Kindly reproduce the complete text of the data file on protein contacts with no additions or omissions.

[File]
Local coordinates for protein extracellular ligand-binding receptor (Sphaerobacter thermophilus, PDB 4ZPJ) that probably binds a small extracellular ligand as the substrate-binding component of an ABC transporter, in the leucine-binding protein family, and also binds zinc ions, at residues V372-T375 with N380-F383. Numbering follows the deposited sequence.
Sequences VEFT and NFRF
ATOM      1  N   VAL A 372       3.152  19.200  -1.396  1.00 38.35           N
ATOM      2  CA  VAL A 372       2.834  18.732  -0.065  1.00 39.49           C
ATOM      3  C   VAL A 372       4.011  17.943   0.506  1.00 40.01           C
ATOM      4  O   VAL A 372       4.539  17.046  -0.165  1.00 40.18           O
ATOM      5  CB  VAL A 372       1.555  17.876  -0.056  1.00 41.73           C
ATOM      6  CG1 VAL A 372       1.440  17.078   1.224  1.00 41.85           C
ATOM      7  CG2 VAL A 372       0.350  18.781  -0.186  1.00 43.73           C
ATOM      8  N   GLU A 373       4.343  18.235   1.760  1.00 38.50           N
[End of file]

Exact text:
Local coordinates for protein extracellular ligand-binding receptor (Sphaerobacter thermophilus, PDB 4ZPJ) that probably binds a small extracellular ligand as the substrate-binding component of an ABC transporter, in the leucine-binding protein family, and also binds zinc ions, at residues V372-T375 with N380-F383. Numbering follows the deposited sequence.
Sequences VEFT and NFRF
ATOM      1  N   VAL A 372       3.152  19.200  -1.396  1.00 38.35           N
ATOM      2  CA  VAL A 372       2.834  18.732  -0.065  1.00 39.49           C
ATOM      3  C   VAL A 372       4.011  17.943   0.506  1.00 40.01           C
ATOM      4  O   VAL A 372       4.539  17.046  -0.165  1.00 40.18           O
ATOM      5  CB  VAL A 372       1.555  17.876  -0.056  1.00 41.73           C
ATOM      6  CG1 VAL A 372       1.440  17.078   1.224  1.00 41.85           C
ATOM      7  CG2 VAL A 372       0.350  18.781  -0.186  1.00 43.73           C
ATOM      8  N   GLU A 373       4.343  18.235   1.760  1.00 38.50           N